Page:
By Megan Webb, Ph.D., Contributing Editor
Agriculturalists are the original entrepreneurs and there is no doubt we need to utilize our instincts. We strive to develop innovations with great perseverance to meet the needs of the growing population and uncontrollable circumstances. Agriculturalists simply do and produce more with less, while balancing environmental sustainability, food security and economic viability.
Agribusiness owners, operators and investors will, at some point, face uncontrollable circumstances like drought and the global pandemic crippling the workforce. These events have pushed essential businesses to new levels of innovation and placed more pressure on the bottom line.
As an agriculturalist, how have these challenges impacted you and your operation? Have you changed or transformed production from its original state to a more valuable state during these circumstances? Have you been able to reduce labor on your operation, implement technologies as a substitute, or focus on less labor-intensive production methods? Like a storm, uncontrollable circumstances unfortunately happen, but by creating strategies, we can help be prepared.
Here are a few questions that may help you identify additional income that could be generated on your operation: 1) Does the product or service meet or exceed expectations? 2) Does the product or service provide a needed function? 3) Is the product in a useful form? 4) Is the product in the right place? 5) Is the product in the right place at the right time? 6) Is the product easy for the customer to obtain?
You may be able to add income to your operation by value adding or transforming your existing business model into something more needed. Start with identifying your overheads such as equipment, facility space, storage or marketing ability, and reduce or upcycle it as much as possible. For example, could you rent your equipment when not in use? Could you sell storage space? What overhead can be reduced or transitioned to an income strategy to benefit you?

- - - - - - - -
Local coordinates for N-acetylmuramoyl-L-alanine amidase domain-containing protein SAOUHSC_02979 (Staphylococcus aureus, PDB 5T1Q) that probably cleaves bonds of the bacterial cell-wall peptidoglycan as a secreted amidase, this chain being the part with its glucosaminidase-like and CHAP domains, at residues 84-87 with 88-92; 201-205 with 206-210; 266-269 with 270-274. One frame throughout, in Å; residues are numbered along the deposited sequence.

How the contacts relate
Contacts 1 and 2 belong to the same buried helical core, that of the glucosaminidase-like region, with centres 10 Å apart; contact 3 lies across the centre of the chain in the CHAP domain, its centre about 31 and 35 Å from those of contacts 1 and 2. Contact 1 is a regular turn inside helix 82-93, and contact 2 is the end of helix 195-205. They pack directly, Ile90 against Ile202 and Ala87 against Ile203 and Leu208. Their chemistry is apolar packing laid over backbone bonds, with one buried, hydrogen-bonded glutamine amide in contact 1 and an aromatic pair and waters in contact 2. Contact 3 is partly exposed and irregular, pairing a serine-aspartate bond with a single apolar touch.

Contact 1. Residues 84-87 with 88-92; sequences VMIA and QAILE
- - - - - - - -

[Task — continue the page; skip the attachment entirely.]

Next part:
You may ask, how can I capitalize on something with little to no value or expense to me? Creating or capturing value is traditionally done from adding an enterprise, vertically integrating or adding more phases of ownership to an operation.
In the beef industry, innovative technologies like growth-promoting implants can improve cattle feed efficiency and performance. Additive technologies such as anabolic implants, ionophores and beta-agonists are considered value-adding mechanisms. Another traditional example of value adding occurs at and after cattle are harvested, known as rendering. The process of rendering is taking a product with little or no value and adding value or transitioning it into a useable product.
Try Something New
The definition of innovation is, “a new idea, method or device, or the introduction to something new.” An example of creating value includes industrial innovations such as harvesting solar power; whereas, capturing value is like a producer or food co-op, which typically generates profit from a margin of sales for the efforts of coordination and service.
Vertical integration permits operators the ability to better control the supply, quality and capture more value from commodities. Capturing a larger value of consumers’ dollars commonly occurs closer to the food-processing sector. Raw commodity growers or producers may aspire to achieve more total value of products sold by venturing in food processing.
Measuring missed opportunity is an important first step. Collect data and determine if you can identify new market potential, then determine if you can produce for it. Next, determine if you can generate a profit you’re comfortable with that attracts repeat customers. While doing this, identify your breakeven, low-margin limit and greatest margin. Remember to take advantage of available resources like co-ops, memberships and their discounts or benefits. If you can identify your customers’ preferences and provide products for that demand, you will succeed.
How can you help your operation conquer the storm and be part of this innovation era? Regardless of workforce limitations and drought, agriculturalists must innovate to see the sunshine after the storm.
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